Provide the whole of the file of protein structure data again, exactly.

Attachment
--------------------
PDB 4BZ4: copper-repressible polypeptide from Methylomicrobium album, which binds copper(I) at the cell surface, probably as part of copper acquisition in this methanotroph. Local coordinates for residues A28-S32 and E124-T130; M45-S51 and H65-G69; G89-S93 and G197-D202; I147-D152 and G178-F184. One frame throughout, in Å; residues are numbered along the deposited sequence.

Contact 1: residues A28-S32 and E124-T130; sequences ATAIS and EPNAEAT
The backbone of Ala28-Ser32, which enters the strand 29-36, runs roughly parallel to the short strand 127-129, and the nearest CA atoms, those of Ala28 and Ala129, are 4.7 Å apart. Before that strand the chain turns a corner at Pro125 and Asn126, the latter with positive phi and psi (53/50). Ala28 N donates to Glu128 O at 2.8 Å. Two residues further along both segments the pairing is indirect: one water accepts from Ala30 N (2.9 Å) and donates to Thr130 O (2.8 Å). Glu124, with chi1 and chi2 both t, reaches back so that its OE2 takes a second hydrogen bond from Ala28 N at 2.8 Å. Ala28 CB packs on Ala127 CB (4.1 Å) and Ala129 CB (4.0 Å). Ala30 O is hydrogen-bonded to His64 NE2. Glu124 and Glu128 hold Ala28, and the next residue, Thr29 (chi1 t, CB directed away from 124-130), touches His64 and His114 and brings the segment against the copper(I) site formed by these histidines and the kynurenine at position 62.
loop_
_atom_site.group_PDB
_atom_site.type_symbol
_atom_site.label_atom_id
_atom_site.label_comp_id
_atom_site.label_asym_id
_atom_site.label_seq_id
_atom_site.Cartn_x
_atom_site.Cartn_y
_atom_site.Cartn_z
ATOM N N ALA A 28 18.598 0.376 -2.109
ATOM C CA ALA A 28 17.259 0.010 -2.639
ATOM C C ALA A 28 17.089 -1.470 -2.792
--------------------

PDB 4BZ4: copper-repressible polypeptide from Methylomicrobium album, which binds copper(I) at the cell surface, probably as part of copper acquisition in this methanotroph. Local coordinates for residues A28-S32 and E124-T130; M45-S51 and H65-G69; G89-S93 and G197-D202; I147-D152 and G178-F184. One frame throughout, in Å; residues are numbered along the deposited sequence.

Contact 1: residues A28-S32 and E124-T130; sequences ATAIS and EPNAEAT
The backbone of Ala28-Ser32, which enters the strand 29-36, runs roughly parallel to the short strand 127-129, and the nearest CA atoms, those of Ala28 and Ala129, are 4.7 Å apart. Before that strand the chain turns a corner at Pro125 and Asn126, the latter with positive phi and psi (53/50). Ala28 N donates to Glu128 O at 2.8 Å. Two residues further along both segments the pairing is indirect: one water accepts from Ala30 N (2.9 Å) and donates to Thr130 O (2.8 Å). Glu124, with chi1 and chi2 both t, reaches back so that its OE2 takes a second hydrogen bond from Ala28 N at 2.8 Å. Ala28 CB packs on Ala127 CB (4.1 Å) and Ala129 CB (4.0 Å). Ala30 O is hydrogen-bonded to His64 NE2. Glu124 and Glu128 hold Ala28, and the next residue, Thr29 (chi1 t, CB directed away from 124-130), touches His64 and His114 and brings the segment against the copper(I) site formed by these histidines and the kynurenine at position 62.
loop_
_atom_site.group_PDB
_atom_site.type_symbol
_atom_site.label_atom_id
_atom_site.label_comp_id
_atom_site.label_asym_id
_atom_site.label_seq_id
_atom_site.Cartn_x
_atom_site.Cartn_y
_atom_site.Cartn_z
ATOM N N ALA A 28 18.598 0.376 -2.109
ATOM C CA ALA A 28 17.259 0.010 -2.639
ATOM C C ALA A 28 17.089 -1.470 -2.792